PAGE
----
As can be seen, the value of the plant and machinery in this example is higher than its cost. Like in the very first example, the total of A + B + C on the bottom line in the formula are less than the purchase price. The effect of the formula is therefore to apportion the element of developer’s profit on a pro-rata basis between the three elements of the property.

The apportioned value of the building, excluding the plant and machinery, is then calculated in the same manner.

Apportioned value of the building:

£10 Million x ( £4.5m ÷ ( £1.5m + £4.5m + £2m) ) = £5.625m

Again it can be seen that the effect of the formula is to increase the apportioned value above the cost.

3.33 Valuation of the Bare Site

The bare site value, for use in the apportionment formulae described in paragraph 3.31 should be taken as the open market value of the actual site as at the date of purchase of the property making the following assumptions:-

  • The site is cleared of all building and external works.
  • Access and services are available up to the actual boundary.
  • Planning permission is available for the existing type of development. (If the bare site would have a higher value for an alternative type of development it is necessary to consider whether this is reflected in the purchase price being apportioned. If it is, then it should be reflected in the bare site value).

Any reclamation works which have been carried out on the site which permanently enhance the value of the land (eg. removing underground obstructions or treating contamination) should be reflected in the valuation of the bare site.

The valuation of the bare site should normally reflect the circumstances existing at the date of valuation except when the purchase price being apportioned reflects Enterprise Zone benefits even though the Enterprise Zone status has expired at the date of purchase (see para 3.4). In such cases to achieve a ‘just apportionment’ the bare site value should assume the benefits of Enterprise Zone status as they are reflected in the purchase price.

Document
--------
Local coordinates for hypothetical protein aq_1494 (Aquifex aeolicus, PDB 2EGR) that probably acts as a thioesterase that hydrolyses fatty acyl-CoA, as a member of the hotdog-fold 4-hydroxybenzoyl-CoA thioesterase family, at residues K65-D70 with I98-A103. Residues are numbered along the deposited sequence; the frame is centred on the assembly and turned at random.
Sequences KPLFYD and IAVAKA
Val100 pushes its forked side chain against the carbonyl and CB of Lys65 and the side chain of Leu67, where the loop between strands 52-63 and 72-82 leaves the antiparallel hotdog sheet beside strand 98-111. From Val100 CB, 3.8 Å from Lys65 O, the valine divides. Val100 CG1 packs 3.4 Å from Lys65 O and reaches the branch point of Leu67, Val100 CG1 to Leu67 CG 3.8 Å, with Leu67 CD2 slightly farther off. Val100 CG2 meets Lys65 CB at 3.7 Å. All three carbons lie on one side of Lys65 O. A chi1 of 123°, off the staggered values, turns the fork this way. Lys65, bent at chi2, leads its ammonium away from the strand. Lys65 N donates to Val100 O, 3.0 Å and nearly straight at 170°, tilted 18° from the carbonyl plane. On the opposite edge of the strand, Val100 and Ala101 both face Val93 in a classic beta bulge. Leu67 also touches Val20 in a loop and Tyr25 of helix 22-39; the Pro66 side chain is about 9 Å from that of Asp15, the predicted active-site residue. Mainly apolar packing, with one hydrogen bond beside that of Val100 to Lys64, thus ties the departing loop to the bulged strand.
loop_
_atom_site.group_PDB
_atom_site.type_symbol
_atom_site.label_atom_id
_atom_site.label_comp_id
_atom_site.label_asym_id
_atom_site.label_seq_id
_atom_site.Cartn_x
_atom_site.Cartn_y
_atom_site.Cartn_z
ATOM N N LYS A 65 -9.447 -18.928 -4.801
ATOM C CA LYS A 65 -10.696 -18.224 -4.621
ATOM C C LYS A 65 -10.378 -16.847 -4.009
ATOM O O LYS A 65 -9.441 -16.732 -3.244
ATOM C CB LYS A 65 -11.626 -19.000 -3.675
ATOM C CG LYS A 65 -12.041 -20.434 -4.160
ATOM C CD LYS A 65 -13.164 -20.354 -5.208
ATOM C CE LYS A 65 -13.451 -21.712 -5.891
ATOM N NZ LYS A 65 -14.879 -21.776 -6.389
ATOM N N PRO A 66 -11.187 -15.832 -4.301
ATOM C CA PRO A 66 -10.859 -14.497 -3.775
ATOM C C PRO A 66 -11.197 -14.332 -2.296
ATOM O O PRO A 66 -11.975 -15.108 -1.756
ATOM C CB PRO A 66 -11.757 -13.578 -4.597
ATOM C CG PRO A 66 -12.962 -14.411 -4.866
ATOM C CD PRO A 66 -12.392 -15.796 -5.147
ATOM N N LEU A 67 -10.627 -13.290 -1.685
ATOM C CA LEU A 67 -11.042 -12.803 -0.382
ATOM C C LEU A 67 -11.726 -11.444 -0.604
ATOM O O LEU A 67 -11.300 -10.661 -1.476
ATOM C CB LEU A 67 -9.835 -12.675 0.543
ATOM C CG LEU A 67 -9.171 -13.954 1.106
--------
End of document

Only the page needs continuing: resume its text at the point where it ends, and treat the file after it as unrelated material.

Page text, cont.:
The interest to be valued will be the interest actually acquired. If the interest is long leasehold at a ground rent then it is necessary to take account of the ground rent payable when considering the bare site value.

3.34 Replacement Costs

The replacement costs for use in the apportionment formulae described in paragraph 3.31 should be taken as the estimated cost of replacing the building if work had commenced at the appropriate time so as to have the building available for occupation at the valuation date (ie. the date of purchase). The replacement cost should include:-

  • The cost of external works but not reclamation works which permanently enhance the value of the land.
  • An addition for professional fees.
  • An addition for finance charges.

If, due to the use of modern materials and building techniques, the cost of erecting a modern substitute building (of the same gross internal area) would be less than the cost of erecting an identical replacement building then the cost of or modern substitute should be adopted.

3.35 Adjustment of Replacement Costs for Depreciation

As explained in paragraph 3.32 above the replacement costs used in the formula are not usually depreciated because any obsolescence is reflected in the purchase price and through the application of the formula this is then reflected in the apportioned values of the elements of the property. However, when a building is near the end of its life the purchase price may reflect substantial redevelopment value. In such circumstances the buildings obsolescence may not be truly reflected in the purchase price and the application of the formula will over state the value of the building and items of plant and machinery. Clearly, if the purchase price is based largely or wholly on the value of the land then the obsolete nature of the building will not be reflected in that price. In such circumstances it may then be necessary to adjust the replacement costs to allow for obsolescence.

3.36 Cases of Doubt or Difficulty

In any cases which give rise to doubts or difficulty concerning the approach to an apportionment the advice of CEO should be sought via the RD/CV(S), at an early stage.

3.37-39 Reserved